You have a unique opportunity to mold your puppy into the dog of your dreams.  Without your guidance, your puppy will likely get into a lot of trouble.

There is no need to wait until your puppy has received all of his vaccinations.  According to many veterinarians and dog training professionals, there is a greater risk that your dog will be surrendered to an animal shelter or euthanized due to lack of early socialization than he will be to contract a life-threatening disease as long as you take some simple precautions.

​Here are some resources to confirm these findings:


A puppy's critical socialization "window" is from 4 to 16 weeks of age.  During this time, you should plan to introduce your puppy to everyone & everything you expect he may be exposed to over his lifetime.  It is equally as important that these introductions are always positive, so you will want to avoid situations where you cannot control the outcome.  Dog parks can be great and they can also be very dangerous.  If a puppy has a negative run-in with another dog at the park, this could scar him for life leaving him to be fearful and/or reactive to dogs as he gets older.  

For more great resources on puppy socialization visit The Pet Professional Guild and download the Puppy Socialization Check List.

Looking for a veterinarian for your new puppy?  Visit Andover Animal Hospital and ask about Free Puppy Playtime, part of your puppy's wellness package that I run twice a month at their Andover location!

Proactive Puppy

The Whole Dog Journal has a vast library of articles relating to puppies as well as adult dogs.  It offers advice on health, wellness, behavior, toys, food, treats, and more.  Start you subscription today and give your puppy the best life possible!

Puppy Priorities

When you first bring your puppy home, it seems like everything is a priority...and it is!  Use this list as a guide so you don't get overwhelmed and you also don't set the groundwork for mis-behaviors to occur.

  1. Set boundaries the moment you bring your puppy home and stick to them.  You are setting the stage for a lifetime of behaviors.

  2. Limit your puppy's access to areas of the house that are "puppy proofed"​ and build a positive association with his crate for times when you cannot supervise him.
  3. Socialization should be your top priority outside of the home. Take your puppy with you to as many places as you can even if it means carrying him.  Introduce him to as many different people and friendly dogs as you can.  Set a goal of one new person, place, or thing per day!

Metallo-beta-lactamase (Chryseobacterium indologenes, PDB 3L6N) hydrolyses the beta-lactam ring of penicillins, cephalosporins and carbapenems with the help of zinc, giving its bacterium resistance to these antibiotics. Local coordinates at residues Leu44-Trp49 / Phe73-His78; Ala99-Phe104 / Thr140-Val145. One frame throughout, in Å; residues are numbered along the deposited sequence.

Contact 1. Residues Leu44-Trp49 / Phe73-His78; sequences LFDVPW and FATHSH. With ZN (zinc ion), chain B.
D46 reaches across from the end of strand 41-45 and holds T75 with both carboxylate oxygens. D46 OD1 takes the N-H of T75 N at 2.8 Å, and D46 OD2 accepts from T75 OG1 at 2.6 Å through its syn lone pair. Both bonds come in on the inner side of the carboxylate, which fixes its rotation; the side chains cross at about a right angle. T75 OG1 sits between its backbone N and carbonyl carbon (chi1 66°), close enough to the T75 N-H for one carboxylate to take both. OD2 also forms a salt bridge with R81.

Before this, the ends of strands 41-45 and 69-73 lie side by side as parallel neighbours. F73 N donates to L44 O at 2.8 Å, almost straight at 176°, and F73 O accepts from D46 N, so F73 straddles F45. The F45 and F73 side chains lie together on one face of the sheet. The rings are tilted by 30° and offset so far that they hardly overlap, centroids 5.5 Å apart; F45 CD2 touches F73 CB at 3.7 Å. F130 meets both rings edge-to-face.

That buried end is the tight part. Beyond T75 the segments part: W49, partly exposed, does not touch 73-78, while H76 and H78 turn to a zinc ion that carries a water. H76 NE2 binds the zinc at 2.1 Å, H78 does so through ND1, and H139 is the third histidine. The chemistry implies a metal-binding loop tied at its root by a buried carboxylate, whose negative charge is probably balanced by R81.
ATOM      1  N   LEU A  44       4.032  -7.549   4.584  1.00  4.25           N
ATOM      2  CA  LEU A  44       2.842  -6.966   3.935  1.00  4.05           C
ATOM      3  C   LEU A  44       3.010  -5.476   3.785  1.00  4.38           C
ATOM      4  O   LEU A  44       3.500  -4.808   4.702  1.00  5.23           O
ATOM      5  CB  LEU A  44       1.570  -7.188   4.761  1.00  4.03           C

4. Bite inhibition is next on the list of musts! Puppy nipping is by far the most common complaint I hear from my clients especially when their are children in the house.  A puppy's bite inhibition period ends around 18 weeks, so you don't have a lot of time.
  5. ​Potty training...Gone are the days of pushing your puppy's nose in their mess to "make them understand".  If you don't catch him in the act, the moment is lost.  Do not scold him!  Instead, simply clean up the mess and make a conscious effort to supervise him better so he doesn't have the opportunity to make a mistake again.  
  6. ​Basic commands are essential to having a well-mannered dog.  It is never too early to start teaching your dog to sit, stay, come when called, etc.  It need not be a formal training session, but lessons throughout the day.  Teaching your puppy to come when called is the first command you should work on and you should never stop!  This is a life-saving command and should be "refreshed" throughout your dog's life.  You can then use the Come command to call him away from chewing on the furniture, chasing the kids, barking at the neighbor walking by, etc.  When you call him to come and he does, you now have created the opportunity to reward him for doing something good, while taking his focus away from doing something you don't want him doing.  Then he doesn't received your attention while partaking in a mis-behavior.